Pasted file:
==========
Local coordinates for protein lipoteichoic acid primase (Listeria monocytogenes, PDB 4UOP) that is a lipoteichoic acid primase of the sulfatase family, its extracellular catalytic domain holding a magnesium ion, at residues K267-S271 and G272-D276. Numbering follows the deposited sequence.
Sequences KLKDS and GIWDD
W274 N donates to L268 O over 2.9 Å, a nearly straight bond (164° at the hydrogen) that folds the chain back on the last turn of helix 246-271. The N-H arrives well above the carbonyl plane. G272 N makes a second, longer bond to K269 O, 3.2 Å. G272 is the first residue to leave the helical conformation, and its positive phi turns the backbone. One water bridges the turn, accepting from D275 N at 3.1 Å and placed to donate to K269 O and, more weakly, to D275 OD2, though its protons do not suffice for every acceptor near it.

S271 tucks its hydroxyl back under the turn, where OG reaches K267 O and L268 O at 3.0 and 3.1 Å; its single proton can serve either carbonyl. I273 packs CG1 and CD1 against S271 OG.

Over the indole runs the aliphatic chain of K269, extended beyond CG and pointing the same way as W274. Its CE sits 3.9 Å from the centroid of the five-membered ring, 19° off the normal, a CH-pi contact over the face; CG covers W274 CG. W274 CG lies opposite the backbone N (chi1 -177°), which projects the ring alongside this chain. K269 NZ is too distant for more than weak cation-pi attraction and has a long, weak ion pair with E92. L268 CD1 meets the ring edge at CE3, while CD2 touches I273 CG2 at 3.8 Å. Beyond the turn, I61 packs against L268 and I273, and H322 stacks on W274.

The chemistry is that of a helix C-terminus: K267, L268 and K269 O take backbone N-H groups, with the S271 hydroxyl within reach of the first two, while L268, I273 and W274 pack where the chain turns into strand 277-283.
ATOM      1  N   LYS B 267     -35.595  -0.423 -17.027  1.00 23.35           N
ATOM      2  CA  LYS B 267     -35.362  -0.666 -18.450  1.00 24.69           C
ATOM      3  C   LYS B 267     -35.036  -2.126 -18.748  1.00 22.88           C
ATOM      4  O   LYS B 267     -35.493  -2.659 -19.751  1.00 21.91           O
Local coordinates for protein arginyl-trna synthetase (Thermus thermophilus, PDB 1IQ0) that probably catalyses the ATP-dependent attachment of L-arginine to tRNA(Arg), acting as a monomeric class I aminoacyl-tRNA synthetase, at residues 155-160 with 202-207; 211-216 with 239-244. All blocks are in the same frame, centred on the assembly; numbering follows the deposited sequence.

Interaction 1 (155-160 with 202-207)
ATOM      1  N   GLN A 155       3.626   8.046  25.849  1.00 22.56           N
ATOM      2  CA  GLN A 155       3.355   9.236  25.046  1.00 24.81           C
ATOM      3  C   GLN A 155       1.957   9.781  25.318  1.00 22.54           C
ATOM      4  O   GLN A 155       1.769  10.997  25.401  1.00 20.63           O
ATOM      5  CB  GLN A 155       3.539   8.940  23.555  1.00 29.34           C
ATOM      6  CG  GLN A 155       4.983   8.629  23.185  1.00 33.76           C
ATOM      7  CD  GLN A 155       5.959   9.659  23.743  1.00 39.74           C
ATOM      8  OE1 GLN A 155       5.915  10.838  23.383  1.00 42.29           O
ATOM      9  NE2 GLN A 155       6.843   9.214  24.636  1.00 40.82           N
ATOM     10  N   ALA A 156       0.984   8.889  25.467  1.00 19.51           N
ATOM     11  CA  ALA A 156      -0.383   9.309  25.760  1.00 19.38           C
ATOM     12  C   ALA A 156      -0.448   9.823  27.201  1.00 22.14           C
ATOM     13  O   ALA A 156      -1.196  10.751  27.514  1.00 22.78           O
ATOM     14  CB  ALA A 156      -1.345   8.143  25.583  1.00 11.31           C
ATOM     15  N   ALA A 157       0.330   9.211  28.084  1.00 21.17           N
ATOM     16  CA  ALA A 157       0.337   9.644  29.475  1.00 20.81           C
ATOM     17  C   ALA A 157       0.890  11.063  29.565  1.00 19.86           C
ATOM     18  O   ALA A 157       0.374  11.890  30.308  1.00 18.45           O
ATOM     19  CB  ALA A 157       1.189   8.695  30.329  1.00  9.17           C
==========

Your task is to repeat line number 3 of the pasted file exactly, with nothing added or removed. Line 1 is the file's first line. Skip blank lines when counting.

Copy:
W274 N donates to L268 O over 2.9 Å, a nearly straight bond (164° at the hydrogen) that folds the chain back on the last turn of helix 246-271. The N-H arrives well above the carbonyl plane. G272 N makes a second, longer bond to K269 O, 3.2 Å. G272 is the first residue to leave the helical conformation, and its positive phi turns the backbone. One water bridges the turn, accepting from D275 N at 3.1 Å and placed to donate to K269 O and, more weakly, to D275 OD2, though its protons do not suffice for every acceptor near it.